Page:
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A celebration of life: Dia de los Muertos

| Tuesday, October 31, 2017

A celebration of those who have passed, Dia de los Muertos is a Latino holiday predominantly recognized in Mexico, with roots stemming to the times of pre-Hispanic colonization of the Americas. It is well-known that Mexico has always had respect for the dead and the afterlife. Skulls, skeletons and blood were oftentimes used for worship and are still symbolically important in modern Mexico. Once the Spaniards and other Europeans came, customs melded together — foods, dances and spiritual and religious practices mixed into amalgamated interpretations of the cultures.

While nowadays it is one of the most notable holidays, Dia de los Muertos wasn’t always embraced by everyone. Latin America has been Catholic since the conquistadors, and leaders of the church have had qualms about the mixing of Catholic religiosity with other forms of spiritual practices. For a while, most of Mexico didn’t celebrate it, and the communities that did were concentrated in the central and southern regions. It wasn’t until recently that the Mexican government declared it a national holiday before it spread to the regions that previously condemned it for engaging in practices that they mistakenly believed “worshipped the dead.”

Nowadays, it is celebrated all throughout Mexico and many areas of Latin America, and it usually lasts multiple days and commemorates the lives of those who have passed away. Those who celebrate Dia de los Muertos set up altars dedicated to the deceased, filled with pictures in remembrance along with edible treats like pan de muerto (bread of the dead), traditional alcoholic beverages and sugar skulls. The practice began because some believed that the nutritional essence of the food was eaten by the dead during the night — but the living enjoy the foods just as much. The altars are colorfully decorated with sheets of paper with carved designs. This papel picado is a traditional Mexican decoration often seen outside of homes during seasons of festivities.

One of the the most notable things present at these altars are skulls and skeletons. Part of the symbols stem from classical Mexican culture; however, their modern depictions, dressed elegantly in flowers and dresses, came from a painting from the early 20th century called “La Calavera Catrina” (The Elegant Skull) that was based on a pre-Hispanic deity of the dead and afterlife. She has since become a token of Mexican culture. Now found everywhere throughout Mexico, La Catrina is a symbol popularized after famous artists, such as Diego Rivera, incorporated her into their works. Statues of the well-dressed skeleton decorate these altars, serving as part of the offerings, or ofrendas, for the dead.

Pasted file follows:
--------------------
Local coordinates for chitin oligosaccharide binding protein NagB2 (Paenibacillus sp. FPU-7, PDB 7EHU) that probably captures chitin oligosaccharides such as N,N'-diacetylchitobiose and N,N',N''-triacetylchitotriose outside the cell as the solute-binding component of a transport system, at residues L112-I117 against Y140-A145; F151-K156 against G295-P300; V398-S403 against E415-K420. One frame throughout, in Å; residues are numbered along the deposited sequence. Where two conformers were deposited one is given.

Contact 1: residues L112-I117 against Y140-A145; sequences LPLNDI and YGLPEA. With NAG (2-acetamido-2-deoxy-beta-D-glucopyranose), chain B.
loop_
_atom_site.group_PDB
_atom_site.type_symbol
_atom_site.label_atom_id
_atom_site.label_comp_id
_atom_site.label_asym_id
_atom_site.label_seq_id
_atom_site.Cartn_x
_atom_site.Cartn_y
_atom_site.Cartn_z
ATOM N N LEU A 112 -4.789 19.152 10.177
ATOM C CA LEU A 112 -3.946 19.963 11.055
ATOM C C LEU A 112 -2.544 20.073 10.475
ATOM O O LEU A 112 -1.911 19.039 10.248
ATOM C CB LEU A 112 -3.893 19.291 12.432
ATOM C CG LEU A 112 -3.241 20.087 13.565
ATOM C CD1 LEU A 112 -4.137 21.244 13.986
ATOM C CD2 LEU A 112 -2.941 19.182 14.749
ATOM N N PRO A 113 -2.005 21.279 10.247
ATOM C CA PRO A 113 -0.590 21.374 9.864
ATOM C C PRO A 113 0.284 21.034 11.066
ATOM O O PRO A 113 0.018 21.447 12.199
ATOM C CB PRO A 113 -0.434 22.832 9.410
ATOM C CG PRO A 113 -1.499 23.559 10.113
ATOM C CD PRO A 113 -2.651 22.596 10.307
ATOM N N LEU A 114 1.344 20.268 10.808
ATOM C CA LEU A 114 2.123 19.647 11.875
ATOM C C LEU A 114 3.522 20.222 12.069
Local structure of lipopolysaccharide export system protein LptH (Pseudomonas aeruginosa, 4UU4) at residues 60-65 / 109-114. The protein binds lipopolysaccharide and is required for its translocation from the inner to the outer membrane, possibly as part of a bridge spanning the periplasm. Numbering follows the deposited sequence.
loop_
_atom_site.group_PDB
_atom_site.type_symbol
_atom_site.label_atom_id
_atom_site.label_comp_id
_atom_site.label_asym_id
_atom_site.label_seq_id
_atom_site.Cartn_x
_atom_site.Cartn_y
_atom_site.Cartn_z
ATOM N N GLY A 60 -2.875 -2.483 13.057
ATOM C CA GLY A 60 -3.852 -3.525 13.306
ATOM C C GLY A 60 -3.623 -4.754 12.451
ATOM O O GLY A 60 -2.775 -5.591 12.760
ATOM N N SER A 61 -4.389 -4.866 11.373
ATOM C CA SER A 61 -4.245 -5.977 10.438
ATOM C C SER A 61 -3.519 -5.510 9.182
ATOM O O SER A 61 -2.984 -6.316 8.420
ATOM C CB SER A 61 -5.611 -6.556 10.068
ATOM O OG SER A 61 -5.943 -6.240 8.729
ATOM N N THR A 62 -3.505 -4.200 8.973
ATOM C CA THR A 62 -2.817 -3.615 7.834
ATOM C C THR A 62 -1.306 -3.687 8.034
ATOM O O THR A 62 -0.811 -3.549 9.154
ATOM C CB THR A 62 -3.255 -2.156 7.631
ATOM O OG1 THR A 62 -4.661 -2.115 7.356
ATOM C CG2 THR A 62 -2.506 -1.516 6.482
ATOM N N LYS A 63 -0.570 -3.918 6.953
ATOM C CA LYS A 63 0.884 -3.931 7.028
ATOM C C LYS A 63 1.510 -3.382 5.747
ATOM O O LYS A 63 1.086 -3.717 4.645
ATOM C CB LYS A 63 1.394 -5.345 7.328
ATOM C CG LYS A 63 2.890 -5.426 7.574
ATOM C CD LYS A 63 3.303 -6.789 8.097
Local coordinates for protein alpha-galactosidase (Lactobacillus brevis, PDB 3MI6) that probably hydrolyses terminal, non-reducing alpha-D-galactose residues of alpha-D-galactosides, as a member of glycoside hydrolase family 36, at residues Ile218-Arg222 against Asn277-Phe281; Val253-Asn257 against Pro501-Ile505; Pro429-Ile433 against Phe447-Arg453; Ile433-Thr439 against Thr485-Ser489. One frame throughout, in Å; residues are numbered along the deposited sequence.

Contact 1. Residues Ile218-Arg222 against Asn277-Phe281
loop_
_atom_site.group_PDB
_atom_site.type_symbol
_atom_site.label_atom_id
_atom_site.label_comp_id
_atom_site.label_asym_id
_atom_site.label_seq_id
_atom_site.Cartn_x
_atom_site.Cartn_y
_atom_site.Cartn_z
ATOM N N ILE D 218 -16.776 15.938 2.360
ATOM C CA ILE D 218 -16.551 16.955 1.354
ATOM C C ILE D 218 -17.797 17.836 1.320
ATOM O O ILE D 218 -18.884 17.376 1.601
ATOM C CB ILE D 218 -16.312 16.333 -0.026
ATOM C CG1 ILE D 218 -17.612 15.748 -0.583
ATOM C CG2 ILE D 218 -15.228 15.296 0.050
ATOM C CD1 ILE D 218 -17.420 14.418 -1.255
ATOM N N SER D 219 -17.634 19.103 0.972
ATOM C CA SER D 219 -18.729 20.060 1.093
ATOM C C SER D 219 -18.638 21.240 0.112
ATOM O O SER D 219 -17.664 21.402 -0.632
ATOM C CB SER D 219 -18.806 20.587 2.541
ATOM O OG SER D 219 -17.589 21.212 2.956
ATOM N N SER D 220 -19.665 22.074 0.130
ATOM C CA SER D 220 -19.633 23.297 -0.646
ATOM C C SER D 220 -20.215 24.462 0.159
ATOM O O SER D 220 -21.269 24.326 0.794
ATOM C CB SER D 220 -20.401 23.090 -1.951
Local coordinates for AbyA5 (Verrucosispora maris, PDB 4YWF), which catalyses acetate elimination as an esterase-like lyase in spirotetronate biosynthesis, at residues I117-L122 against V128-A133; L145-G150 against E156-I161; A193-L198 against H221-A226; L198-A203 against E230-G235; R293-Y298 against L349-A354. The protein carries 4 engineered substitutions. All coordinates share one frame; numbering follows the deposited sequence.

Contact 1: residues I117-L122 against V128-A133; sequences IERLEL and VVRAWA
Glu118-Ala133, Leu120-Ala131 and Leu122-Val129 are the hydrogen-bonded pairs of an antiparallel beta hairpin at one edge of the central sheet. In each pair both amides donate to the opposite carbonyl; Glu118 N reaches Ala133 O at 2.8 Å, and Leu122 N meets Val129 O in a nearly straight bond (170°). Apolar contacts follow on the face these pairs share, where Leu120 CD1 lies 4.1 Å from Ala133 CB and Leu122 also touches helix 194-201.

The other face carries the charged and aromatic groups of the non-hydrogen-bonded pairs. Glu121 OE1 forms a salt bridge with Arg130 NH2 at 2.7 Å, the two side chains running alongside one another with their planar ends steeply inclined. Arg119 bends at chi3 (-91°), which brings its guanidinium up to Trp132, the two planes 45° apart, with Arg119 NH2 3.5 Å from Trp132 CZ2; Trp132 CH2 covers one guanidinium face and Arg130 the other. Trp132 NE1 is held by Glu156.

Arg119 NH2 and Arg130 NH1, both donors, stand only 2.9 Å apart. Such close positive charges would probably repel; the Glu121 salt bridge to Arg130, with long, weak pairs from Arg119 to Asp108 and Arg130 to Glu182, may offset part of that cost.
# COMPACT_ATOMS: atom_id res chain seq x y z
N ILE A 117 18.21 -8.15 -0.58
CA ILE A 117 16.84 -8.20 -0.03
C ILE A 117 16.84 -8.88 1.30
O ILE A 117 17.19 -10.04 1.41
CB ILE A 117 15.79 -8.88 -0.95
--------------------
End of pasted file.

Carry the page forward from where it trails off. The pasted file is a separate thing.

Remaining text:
The festivities gather friends, families and communities together as well. Some people set up picnics at cemeteries to join those who have passed. Parades are staples of Latino culture, where throngs of people dance to traditionally festive music. The day of the dead celebrations include people painting their faces in decorative skull makeup, with individuals wearing beautifully unique designs that, no, should not be part of your Halloween costume celebrating a culturally different and non-religious holiday (but is definitely encouraged if you join us in celebrating Dia de Los Muertos).

Praying and the incorporation of religious practices are what allowed Dia de Los Muertos to truly spread after being approved by the church leaders. The holiday now serves a huge role in Mexican spirituality by being an annual celebration of those we have lost, remembering their impact long after they have passed. This year, Mexico City has had a focus on the victims from the recent earthquakes, honoring them after the horrific tragedies that took hundreds of lives. Praying for the souls and reciting rosaries is customary, and the religious purpose the holiday has now has allowed it to grow into one of the most important holidays for Latinos in the U.S as they remember their cultural roots and respect and celebrate the lives of those who have passed.

Natalie Howe is a coffee aficionado, but it may be an understatement considering it is her main food group. Majoring in finance and environmental science, she enjoys talking about weather patterns and Latin American multiculturalism. Any inquiries and weather complaints can be sent to nhowe@nd.edu

The views expressed in this column are those of the author and not necessarily those of The Observer.

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